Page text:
It has been 6 to 7 years since the Esport for League of Legends was made. In the beginning, it was either NA or EU that stood out in the pro scene, but now Korean players are the ones dominating the Leagues worldwide. All positions in League of Legends serve a vital role in the game, but people often underestimate the influence of the top laners.
Most of the limelight seems to shine on mid laners, but if you cast a bit of that light on the top lane, you’re likely to see some awe-worthy sights. In Korea, there are many top laners, such as Khan of Kingzone DragonX, who have been leaving fans in awe for many seasons.
Most Korean top laners playing all over the world, including Khan, were greatly influenced and inspired by pros from the early period. The top laner we are about to introduce, Shy, is a player who inspires many Korean top laners to this day.
Sang-Myun ‘Shy’ Park made his debut as a top laner for Azubu Frost in 2012 and earned a high achievement that same year when his team placed 2nd in the 2012 League of Legends World Championship. Afterward, the world began to recognize the strength of Korean pro gamers as Shy continued to play in many international tournaments.
The path Shy took was exemplary to many top laners. Shy left CJ Entus after a 5-year run to join the Rox Tigers, and after playing for them for a while eventually announced his retirement on December 5th, 2017.
Shy has been renowned for his Jax master plays since the days of his amateur gaming. CJ Entus Frost was one of the teams that represented South Korea in the early era. After Locodoco left, and with Woong changing his role to AD, Shy came to fill in the top lane.
Shy’s Jax was simply amazing during his debut, but his mastery was actually a double-edged sword. He won all 6 games he played as Jax, and yet had a 44.4% win rate when playing other champions.
At the finals for the Champions Summer 2012, the Korean league that is equivalent to today's LCK, Frost’s opponent team was CLG Europe, which was at the peak of its performance. The team had Froggen, whose love for Anivia was well-known; Krepo, a Leona master; and Wickd, who was famed for his Irelia and his own special item builds in the top lane. Shy was to play against these skilled players, which was quite a burden for a rookie who just made his debut.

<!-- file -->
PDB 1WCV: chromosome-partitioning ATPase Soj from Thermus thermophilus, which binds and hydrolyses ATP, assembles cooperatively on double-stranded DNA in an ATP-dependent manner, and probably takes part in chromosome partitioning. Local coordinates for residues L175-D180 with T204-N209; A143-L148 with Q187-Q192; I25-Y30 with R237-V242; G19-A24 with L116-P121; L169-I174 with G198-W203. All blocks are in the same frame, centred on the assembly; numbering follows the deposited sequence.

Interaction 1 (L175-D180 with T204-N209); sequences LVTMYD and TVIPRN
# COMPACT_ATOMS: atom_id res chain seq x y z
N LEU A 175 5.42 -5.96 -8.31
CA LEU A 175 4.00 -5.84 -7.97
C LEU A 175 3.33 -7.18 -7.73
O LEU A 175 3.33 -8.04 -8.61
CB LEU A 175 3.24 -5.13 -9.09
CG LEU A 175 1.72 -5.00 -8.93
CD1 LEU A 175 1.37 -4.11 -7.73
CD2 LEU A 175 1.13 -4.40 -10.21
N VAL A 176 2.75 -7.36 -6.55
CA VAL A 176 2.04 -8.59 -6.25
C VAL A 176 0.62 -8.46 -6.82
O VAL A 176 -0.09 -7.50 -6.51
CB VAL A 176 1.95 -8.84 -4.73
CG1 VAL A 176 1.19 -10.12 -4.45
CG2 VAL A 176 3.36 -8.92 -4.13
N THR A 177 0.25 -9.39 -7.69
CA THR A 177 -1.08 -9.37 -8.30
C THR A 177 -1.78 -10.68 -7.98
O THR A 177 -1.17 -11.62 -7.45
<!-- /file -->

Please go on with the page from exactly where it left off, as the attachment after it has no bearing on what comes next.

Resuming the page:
However, Shy still managed to help his team win the Championship and make it to Worlds; though they ended up in 2nd place, Shy became a popular player in Korea, and his fame grew as he became more and more experienced.
Eventually, he ran into a slump, just like many other players have in Esports. CJ Entus became unstable after CloudTemplar’s retirement, and Shy seemed to be struggling with this change all on his own. As time passed, he couldn’t perform as well as before, and he began to become frustrated.
Even though he was no longer as powerful a laner or player, he was still reliable; 2015 was a year with positive changes for both CJ Entus and Shy. He contributed to the team with his solid Dr. Mundo, Lulu, and Rumble. However, CJ Entus was relegated from the LCK at the end of 2016, and Shy had to leave for Rox Tigers in 2017 for a fresh start.
It was a difficult decision for Shy. He poured the last remaining bit of his energy into ROX Tigers, although he didn’t get to play in many of the games due to his injury and also because he joined the team as a player-coach. Even so, he performed well in most of the games he got to play in, and although he didn’t have the extraordinary mechanics that current players do, he did get to show off his abilities in the Rift. His accumulated experience served him well, and his top lane performance was nothing to scoff at.
▲ Video from: https://www.youtube.com/channel/UCgpqbM0pajgHVVaFvGi19YA
Having been a part of the LoL Esports scene for so long, Shy became a living witness to its history. He strived to be a part of that history, as he admitted during his time as a player.
“There is a history behind LoL Esports, a path it has taken to get here. I want to become a pro gamer who continues to remain in the hearts of fans to the very end.” - from an interview with Inven
And his goal was accomplished. The story of LoL Esports would not be complete without Shy, one of the greatest Korean top laners. While he was not part of the very first generation of pros, he still fought with them, bringing life to a competitive scene that was pretty barren at the time.
Shy, alongside Madlife, will be talking about the past and the present of LoL Esports while sharing his own story as a player at the IGEC - ESPORTS DEEP DIVE on this upcoming May 1st.
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